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Devil with a GunBy Karen Harper

Karen Harper recently caught up with M.C. Grant (aka Grant McKenzie) for an interview about the latest book in his Dixie Flynn series, DEVIL WITH A GUN. A look at M.C.’s very ‘noirish’ website puts a reader in the mood for the variety of forms in which he writes, from thriller to screenplays to short stories.

What is DEVIL WITH A GUN about? 

DEVIL WITH A GUN is the hair-raising sequel to Dixie Flynn’s first adventure, ANGEL WITH A BULLET. This time, however, the stakes are raised when crime reporter Dixie is told to write a fluff story for Father’s Day but ends up in an incendiary confrontation with the most ruthless killers in San Francisco. Before she knows it, Dixie’s simple missing-father story has turned into a violent battle of wills as she tries to help a woman escape a life and death struggle with the mob. For Dixie, the pen is mightier than the sword, but it’s going to take some handy work with whatever arsenal she can lay her hands on if she wants this story to have a happy ending.

Seldom is an author published in the range of fiction in which you have written: series thrillers and stand-alones, screenplay and short story. Do you have a favorite of these formats? What are some of the pros and cons of each for you?

The novel is my main playground, but because I’m such a visual writer I love exploring screenplays and working with the actors who are bringing my audiobooks to life. Short stories are also a passion because they are such a burst of imagination. Let’s face it, novels are hard work because you need to keep that inspiration and intensity alive for a number of months to get the whole story on the page. I’m not a fast writer, so there are definitely times when I need to kick my own ass to sit in the chair and write – even when I’m loving the story and characters I’m creating. Short stories, however, give me an opportunity to amp up the excitement and get that first draft on the page in a frantic, imagination-to-page word dump. Then, like all writing, the rewrite process begins, which gives every story its polish and shine. The difference between writing a series, compared to a stand-alone, is basically don’t kill off your main character 🙂 OK, there’s more to it than that, but that’s probably Rule No. 1.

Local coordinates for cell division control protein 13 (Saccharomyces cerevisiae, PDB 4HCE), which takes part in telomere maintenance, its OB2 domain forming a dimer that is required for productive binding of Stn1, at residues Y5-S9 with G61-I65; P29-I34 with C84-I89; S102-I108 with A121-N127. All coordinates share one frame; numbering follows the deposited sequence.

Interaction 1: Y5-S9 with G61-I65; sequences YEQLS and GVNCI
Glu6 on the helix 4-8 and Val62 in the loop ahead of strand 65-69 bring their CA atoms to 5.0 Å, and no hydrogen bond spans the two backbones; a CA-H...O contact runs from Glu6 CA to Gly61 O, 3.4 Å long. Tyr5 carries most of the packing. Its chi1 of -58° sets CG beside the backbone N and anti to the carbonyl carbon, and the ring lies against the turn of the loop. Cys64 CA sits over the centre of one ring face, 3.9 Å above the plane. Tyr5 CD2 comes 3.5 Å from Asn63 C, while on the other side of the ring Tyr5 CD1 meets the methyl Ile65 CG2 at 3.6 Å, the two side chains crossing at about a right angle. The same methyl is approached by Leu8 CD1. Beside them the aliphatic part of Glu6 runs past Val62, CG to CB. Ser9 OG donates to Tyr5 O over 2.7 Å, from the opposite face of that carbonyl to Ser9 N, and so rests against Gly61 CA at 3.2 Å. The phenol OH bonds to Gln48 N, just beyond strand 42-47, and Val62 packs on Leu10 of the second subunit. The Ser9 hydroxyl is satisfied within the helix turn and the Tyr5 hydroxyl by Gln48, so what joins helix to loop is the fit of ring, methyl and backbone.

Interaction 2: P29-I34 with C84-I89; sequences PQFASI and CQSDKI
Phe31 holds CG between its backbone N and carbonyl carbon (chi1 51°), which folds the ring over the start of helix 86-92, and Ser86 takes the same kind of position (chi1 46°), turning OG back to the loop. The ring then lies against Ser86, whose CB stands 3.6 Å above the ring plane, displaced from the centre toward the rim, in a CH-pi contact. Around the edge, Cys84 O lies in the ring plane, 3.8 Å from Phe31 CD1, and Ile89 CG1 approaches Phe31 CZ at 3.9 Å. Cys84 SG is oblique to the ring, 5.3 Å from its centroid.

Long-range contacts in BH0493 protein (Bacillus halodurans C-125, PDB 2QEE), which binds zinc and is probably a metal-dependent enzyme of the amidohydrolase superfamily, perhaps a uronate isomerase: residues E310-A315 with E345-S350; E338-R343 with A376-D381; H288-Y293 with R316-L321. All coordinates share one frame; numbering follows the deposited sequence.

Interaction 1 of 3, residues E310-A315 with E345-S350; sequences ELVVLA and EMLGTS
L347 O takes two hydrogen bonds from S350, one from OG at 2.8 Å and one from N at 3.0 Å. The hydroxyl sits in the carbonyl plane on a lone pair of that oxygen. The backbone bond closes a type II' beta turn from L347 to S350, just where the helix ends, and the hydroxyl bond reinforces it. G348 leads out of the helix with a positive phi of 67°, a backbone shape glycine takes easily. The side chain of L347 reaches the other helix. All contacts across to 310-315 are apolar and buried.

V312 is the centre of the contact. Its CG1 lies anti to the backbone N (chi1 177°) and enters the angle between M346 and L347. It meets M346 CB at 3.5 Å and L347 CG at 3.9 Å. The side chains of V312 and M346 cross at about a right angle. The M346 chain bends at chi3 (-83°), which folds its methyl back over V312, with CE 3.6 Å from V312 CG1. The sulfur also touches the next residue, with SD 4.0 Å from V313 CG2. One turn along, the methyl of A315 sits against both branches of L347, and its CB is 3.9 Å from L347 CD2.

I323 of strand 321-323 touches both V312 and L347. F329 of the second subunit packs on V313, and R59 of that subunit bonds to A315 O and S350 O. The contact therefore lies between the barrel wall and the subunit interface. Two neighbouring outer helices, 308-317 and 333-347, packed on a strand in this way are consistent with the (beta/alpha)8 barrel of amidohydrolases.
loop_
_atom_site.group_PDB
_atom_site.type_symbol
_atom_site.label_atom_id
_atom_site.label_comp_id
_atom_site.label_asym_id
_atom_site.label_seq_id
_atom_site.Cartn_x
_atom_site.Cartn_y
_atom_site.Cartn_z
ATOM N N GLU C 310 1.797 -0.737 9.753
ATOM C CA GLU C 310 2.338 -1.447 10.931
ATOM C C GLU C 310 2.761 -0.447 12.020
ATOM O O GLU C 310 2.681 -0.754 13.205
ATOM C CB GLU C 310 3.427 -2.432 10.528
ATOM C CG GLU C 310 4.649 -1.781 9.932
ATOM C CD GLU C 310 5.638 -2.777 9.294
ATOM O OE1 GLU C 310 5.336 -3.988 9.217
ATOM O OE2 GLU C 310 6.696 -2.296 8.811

Your background as a journalist is obviously a great lead in for a career as a novelist.  But other than the obvious—knowing how to write—what are some of the demands of your previous nonfiction writing career that have helped you to be successful in fiction writing?

As a journalist, you know all about deadlines, which is very important for the author. Being able to sit in that chair and produce words that people want to read takes skill, patience and practice. But the newspaper business is also a fantastic background for meeting interesting people, and the more interesting people you meet, the more unique your characters tend to be. Journalism also teaches you to find the heart of a story, and that’s essential for every book. A story without heart isn’t worth telling.

How much does true crime, the “ripped from the headlines” type of story, influence DEVIL WITH A GUN or your other work?  For example, the Russian mafia plays a big part in DEVIL.  Have you studied or reported on this mafia before?  How did you research background for this “villain?”

There have been some stories in the media lately that seem almost too impossible to be included in a novel and it can be difficult not to get sucked into the rabbit hole of trying to make everything as realistic as possible. We shouldn’t be afraid of the impossible. It’s fiction, have fun with it. However, I have been fortunate to meet and talk to a large variety of people, some of whom have worked for the mob in the past. The best research always comes from listening, that’s where those small but important details emerge.